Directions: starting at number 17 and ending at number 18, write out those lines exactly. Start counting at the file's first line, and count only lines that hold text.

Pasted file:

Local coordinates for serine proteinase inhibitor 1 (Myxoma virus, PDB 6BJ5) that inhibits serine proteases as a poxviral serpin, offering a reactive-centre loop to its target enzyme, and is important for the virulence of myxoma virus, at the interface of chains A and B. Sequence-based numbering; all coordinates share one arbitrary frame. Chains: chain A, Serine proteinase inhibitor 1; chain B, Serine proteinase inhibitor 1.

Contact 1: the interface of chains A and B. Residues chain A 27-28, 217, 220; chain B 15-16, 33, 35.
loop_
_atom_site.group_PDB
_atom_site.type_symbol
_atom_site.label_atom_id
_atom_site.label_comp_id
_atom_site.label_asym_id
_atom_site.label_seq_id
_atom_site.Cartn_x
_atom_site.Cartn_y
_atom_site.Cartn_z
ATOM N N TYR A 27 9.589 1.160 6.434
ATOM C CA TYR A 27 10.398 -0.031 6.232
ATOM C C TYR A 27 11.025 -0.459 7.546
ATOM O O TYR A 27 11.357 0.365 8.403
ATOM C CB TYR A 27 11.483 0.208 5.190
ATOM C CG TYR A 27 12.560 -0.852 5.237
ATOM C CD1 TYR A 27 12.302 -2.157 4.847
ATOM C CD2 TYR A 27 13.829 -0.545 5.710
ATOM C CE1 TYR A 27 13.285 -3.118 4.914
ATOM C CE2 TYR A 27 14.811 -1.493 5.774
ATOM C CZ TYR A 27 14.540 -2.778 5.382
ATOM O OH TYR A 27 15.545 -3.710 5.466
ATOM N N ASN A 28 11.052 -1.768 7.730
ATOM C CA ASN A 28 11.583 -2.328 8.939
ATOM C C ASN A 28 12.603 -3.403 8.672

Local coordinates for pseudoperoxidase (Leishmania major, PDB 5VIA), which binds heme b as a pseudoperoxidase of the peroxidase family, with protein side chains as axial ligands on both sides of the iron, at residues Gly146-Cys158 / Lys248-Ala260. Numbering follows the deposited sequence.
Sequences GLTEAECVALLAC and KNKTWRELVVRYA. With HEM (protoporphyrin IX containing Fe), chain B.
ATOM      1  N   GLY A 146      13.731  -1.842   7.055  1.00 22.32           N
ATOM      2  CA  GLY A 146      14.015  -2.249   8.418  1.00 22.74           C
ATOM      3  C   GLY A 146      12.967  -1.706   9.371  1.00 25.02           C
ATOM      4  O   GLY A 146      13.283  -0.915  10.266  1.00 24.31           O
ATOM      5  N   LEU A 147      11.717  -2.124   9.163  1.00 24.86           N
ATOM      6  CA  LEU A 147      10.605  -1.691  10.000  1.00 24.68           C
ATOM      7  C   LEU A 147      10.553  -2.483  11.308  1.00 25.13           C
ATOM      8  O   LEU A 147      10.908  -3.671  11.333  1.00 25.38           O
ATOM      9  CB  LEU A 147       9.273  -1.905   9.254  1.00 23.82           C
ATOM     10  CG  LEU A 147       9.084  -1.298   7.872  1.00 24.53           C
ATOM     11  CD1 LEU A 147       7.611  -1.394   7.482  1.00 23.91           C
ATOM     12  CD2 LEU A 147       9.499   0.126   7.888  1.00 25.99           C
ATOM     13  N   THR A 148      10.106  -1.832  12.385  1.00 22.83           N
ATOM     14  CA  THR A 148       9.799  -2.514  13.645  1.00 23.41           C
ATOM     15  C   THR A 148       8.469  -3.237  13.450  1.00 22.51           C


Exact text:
ATOM C CB TYR A 27 11.483 0.208 5.190
ATOM C CG TYR A 27 12.560 -0.852 5.237